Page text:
Tag Archives: halloween

Skeleton in the Garden

Halloween Hikes & Happenings

Grab your hiking boots and brooms — Halloween is in the air! For slightly spooky, enchanted enrichments, check out this round-up of Halloween happenings to get you in the spirit.

Waiting for the weekend like…

Sanctuaries After Dark

Enter if you dare: your favorite sanctuary adventures are back for another year of tricks and few new treats.

Boo Meadow Brook Friday, October 22 at Broad Meadow Brook in Worcester. Explore the luminary-lit trail looking high and low for hidden creatures, natural items, and costumed characters.

Into the Woods: Guided Halloween Hike Friday & Saturday, October 22 & 23 at Ipswich River in Topsfield. Take a guided, family-friendly walk into the magical forest to learn about nocturnal animals that live there. 

Halloween Night Hike & Hayride Saturday, October 23 at Wachusett Meadow in Princeton. Take an enchanted hike and hayride through Wachusett Meadow, leading to a magical campfire and Halloween treat.

Halloween Night Hike Saturday, October 30 at Arcadia in Northampton. Hike the sanctuary with our guide as you learn about the phases of the moon, nocturnal animals, and the history of Halloween.

Pumped for Pumpkins

Pumpkins as unique as the people that made them.

Pumpkin Carving Programs: Friday, October 22–Thursday, October 28 Create crooked smiles, winking faces, and memories with your family. Carve pumpkins with us and get a unique souvenir to take home at these upcoming pumpkin carving programs.

Pumpkin Science: Will a pumpkin sink or float? Bring the scientific method home with this children’s activity.

Pumpkin Bird Feeders: Don’t let that jack-o-lantern smile rot into a frown. At the end of all this pumpkin fun, repurpose your pumpkins into natural bird feeders, perfect for November bird snacking!


Misunderstood Animals: Tuesdays, 7:008:30 pm, starting October 26 There are a lot of animals that may seem scary, but are really just misunderstood! Bats, opossum, ravens, and wasps get a bad reputation (thanks Edgar Allen Poe) but are actually fascinating once you get to know them. Tune in for one, some, or all of this online series.

October Bird Walks: There’s something scarier than Halloween out there — and it’s missing your chance to see a target bird!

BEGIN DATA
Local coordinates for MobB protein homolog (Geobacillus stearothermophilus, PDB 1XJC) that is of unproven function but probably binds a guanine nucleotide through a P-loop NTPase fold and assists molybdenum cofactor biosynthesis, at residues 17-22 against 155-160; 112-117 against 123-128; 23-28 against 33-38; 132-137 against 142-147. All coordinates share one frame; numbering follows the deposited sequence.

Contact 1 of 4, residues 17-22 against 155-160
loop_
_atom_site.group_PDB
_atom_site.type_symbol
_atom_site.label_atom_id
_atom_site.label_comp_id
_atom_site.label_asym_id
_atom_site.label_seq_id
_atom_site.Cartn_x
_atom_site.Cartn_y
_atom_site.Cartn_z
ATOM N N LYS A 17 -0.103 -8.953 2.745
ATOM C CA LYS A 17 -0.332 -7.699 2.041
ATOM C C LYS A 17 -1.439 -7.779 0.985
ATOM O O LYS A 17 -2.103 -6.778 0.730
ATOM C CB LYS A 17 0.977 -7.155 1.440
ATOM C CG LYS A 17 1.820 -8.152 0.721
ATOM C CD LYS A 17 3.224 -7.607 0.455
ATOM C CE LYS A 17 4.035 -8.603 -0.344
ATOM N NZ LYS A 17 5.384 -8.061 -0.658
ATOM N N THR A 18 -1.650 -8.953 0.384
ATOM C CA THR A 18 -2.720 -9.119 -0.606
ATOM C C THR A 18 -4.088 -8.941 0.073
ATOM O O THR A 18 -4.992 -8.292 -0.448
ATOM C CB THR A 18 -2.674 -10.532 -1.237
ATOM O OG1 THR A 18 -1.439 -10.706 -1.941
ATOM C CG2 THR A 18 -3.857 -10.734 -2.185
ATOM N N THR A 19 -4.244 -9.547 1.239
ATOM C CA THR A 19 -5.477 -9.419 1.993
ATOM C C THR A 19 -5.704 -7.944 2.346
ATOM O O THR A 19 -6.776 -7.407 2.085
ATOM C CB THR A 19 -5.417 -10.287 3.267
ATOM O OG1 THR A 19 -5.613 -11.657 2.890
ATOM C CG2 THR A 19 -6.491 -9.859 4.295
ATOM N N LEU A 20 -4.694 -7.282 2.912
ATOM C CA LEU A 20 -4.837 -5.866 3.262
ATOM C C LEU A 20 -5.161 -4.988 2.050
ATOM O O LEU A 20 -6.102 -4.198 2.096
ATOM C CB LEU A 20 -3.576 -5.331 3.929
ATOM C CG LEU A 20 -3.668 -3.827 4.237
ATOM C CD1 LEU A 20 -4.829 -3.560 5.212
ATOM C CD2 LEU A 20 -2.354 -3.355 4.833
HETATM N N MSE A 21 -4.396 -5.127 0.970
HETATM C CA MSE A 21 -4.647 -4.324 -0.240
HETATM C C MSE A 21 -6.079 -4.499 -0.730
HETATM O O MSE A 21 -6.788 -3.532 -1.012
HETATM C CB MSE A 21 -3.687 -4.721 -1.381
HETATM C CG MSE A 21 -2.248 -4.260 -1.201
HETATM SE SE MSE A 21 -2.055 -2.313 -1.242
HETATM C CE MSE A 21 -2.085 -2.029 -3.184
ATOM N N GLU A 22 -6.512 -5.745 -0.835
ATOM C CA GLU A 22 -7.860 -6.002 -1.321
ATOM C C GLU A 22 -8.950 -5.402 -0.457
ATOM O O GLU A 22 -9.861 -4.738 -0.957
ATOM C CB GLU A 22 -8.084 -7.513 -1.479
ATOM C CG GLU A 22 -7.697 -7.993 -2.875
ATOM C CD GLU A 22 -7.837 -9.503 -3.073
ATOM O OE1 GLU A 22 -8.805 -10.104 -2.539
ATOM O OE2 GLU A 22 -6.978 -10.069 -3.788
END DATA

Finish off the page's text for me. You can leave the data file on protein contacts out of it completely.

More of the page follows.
Foliage Hikes

Take in the fiery reds, burnt oranges, and bright yellows of the season as fall foliage peaks in October. Find a wildlife sanctuary trail near you, or take a day trip to a corner of the state you haven’t explored yet.

Indian Pipe © Steven Basso

Take 5: “Ghostly” Indian Pipe

You may have spotted a strange little white flower growing in dark parts of the forest—often around beech trees—and mistaken it for a fungi, but Indian Pipe (a.k.a. Ghost Pipe) is actually an amazing kind of plant.

It contains no chlorophyll so, unlike most plants, it is white or pale pink in color instead of green. Without chlorophyll, it can’t make energy from the sun through photosynthesis, so how does this “ghostly” little flower get its food? Indian Pipe is parasitic, stealing its nutrients from certain fungi that in turn have a symbiotic relationship with tree roots.

Because it doesn’t need sunlight for energy, it can often be found in very shady spots on the forest floor and its ephemeral (short) growth cycle means it only appears for brief periods, usually after a rain that breaks a longer dry spell.

With their “ghostly” pallor and “sinister” parasitic appetite, these fascinating flowers make for a great way to celebrate Halloween, don’t you think? Enjoy these five photos from our annual Picture This: Your Great Outdoors photo contest and have a happy, spooky Halloween!

Indian Pipe © Robert DesRosiers

Indian Pipe © Robert DesRosiers

Indian Pipe © Joy Yagid

Indian Pipe © Joy Yagid

Indian Pipe © Steven Basso

Indian Pipe © Steven Basso

Indian Pipe © Rachel Gorman

Indian Pipe © Rachel Gorman


Indian Pipe © A Grigorenko
Indian Pipe © A Grigorenko